From education to employment

Exclusive with LSC Skills Director for Employers

With the launch of the Learning and Skills Council’s Train to Gain programme this afternoon, David Greer, LSC Skills Director, explains the service.

“Train to Gain is a service rather than a product; an independent and impartial skills brokerage service. This works with the business to understand its business needs and then sources solutions from a range of quality, flexible and responsive providers.

“If you look at the current English workforce, 70% of whom seems to be the commonly agreed figure will still be in work in the next ten to fifteen years, then Train to Gain is crucially about working with the workforce, and there is a significant demand for it. Clearly the Learning and Skills Council has a whole skills agenda and works very closely with local authorities on new entrants to the workforce as part of the Train to Gain service.

“We work very closely with Job Centre Plus around potential adult recruits, for those who are looking to resolve recruitment needs. But our major focus is those people in work who require our support, to help improve their skills.

“The skills broker would discuss with the employer where the threats to their business are coming from, and those could be local or international competitors. They source international information from the OECD and the HM treasury for example, who pick up those particular issues. What skills brokers are keen to do is to get employers to think about the aspirations for their business. The skills broker can describe the types of opportunities and support that come through Train to Gain.

“We”re also working very closely with the Higher Education Funding Council for England, to look specifically at support from both the higher education and further education sector to help employers source either training or recruits, to meet those higher level challenges.

“We are running a number of higher education pathfinders to look at things like progression from successful apprenticeships through to foundation degrees and level 5 and above. We are doing quite a lot of work ahead of Leitch’s final report due late November, to make sure we understand the whole range of skills issues.

“The key to Train to Gain is that the skills broker feels confident they have the dialogue and is knowledgeable about what the opportunities for support are. There’s a balance between what the state contributes, what the employer contributes and what the individual contributes, to maximise the investment in skills in England.

“These brokerage services are regionally set up so it means that they need, as sources of reference, the kind of detailed regional breakdown that comes out of big LSC studies. Crucially, what the Sector Skills Councils are saying in their sector skills agreements; what the demands and needs of individual sectors. And finally you have the regional skills partnerships that describe and set regional skills priorities for an individual region. All those demands and needs need to be stacked together into a compelling story that can be told to an individual employer, depending on what size they are and depending on what sector and region they”re in.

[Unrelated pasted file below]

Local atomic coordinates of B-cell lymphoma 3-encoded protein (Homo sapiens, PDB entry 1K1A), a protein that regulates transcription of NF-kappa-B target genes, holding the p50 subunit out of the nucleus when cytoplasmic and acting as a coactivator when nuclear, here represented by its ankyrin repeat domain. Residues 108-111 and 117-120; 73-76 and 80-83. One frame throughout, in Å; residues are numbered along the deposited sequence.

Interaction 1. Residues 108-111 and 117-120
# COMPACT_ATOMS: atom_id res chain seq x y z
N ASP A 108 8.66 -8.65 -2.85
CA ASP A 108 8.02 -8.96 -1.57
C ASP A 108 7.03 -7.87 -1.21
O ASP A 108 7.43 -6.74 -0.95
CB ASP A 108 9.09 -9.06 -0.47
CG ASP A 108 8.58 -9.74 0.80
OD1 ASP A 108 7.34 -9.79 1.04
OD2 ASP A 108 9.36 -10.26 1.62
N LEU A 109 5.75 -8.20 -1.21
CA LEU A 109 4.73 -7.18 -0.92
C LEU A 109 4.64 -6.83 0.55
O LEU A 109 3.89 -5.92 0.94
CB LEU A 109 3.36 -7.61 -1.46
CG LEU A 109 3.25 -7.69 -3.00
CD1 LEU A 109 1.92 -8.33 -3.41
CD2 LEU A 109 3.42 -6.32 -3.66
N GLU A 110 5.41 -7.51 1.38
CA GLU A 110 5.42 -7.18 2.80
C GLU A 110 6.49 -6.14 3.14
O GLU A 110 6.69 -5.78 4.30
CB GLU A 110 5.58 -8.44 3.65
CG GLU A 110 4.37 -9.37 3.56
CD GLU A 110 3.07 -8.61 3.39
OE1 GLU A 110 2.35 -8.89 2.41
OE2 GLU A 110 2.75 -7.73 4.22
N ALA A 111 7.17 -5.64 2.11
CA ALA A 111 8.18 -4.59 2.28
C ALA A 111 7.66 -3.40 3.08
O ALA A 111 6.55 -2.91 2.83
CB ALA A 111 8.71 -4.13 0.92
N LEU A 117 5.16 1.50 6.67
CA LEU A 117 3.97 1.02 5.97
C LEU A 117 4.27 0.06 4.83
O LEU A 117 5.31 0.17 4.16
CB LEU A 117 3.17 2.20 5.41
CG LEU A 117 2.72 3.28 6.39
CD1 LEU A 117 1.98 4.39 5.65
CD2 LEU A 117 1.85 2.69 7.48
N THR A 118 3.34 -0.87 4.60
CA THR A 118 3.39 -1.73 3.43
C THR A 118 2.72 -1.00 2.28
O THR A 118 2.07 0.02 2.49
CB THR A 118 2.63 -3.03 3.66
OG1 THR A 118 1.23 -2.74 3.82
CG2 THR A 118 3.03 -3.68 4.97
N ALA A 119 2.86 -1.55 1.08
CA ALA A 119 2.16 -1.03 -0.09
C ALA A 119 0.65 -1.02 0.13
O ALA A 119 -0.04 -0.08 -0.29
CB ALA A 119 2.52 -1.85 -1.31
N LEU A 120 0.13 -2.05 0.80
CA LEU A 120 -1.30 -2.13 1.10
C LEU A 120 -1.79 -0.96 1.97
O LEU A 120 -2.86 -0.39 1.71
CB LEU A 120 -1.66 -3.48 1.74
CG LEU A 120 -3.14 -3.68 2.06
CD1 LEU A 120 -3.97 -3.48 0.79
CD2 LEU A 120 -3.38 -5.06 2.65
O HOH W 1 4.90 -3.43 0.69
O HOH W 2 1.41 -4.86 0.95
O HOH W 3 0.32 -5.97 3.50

“We have a significant broker development programme alongside our partners in the Regional Development Agency, to make sure brokers are competent and confident about actually delivering that service. We”ve led the development of the new national broker competency standards which all brokers have to achieve within twelve months of working under contract.

“It’s about professionalising the skills brokerage support service that is available to employers. The early evaluation of the first six weeks of phase one of Train to Gain is very encouraging. We”ve got 90% of employers who are very pleased with the service they”ve got, with 75% saying they”re extremely pleased.

“The brokerage service is targeted on what are described as small, hard to reach businesses; businesses that don”t conventionally invest in training in their workforce.

“We are working very closely with the SSC’s, not only in informational roles so that skills brokers are well informed. Also, a skills broker can”t know everything for everybody. It’s both information and further support from those SSC’s.

“Initially, we want to raise awareness and contact the employers to let them know the service that is being offered to them. We need to identify how to convert that awareness into action. The major performance targets after that are about the levels of engagement with employers. How effective are those skills brokers in agreeing an action plan and a training plan to discuss a way forward with employers, and crucially how satisfied employers are with that service.

“The tier one indicators for performance are about successful engagement with employers and high levels of employer satisfaction.

“With help from the likes of the Adult Learning Inspectorate, and these independent evaluations, we want to be clear that the quality of the training delivery is extremely high, and again, the satisfaction of employers and employees.

“This is a demand-led approach, with the employers very much in the driving seat”.

With thanks to David Greer for his time.

Vijay Pattni.

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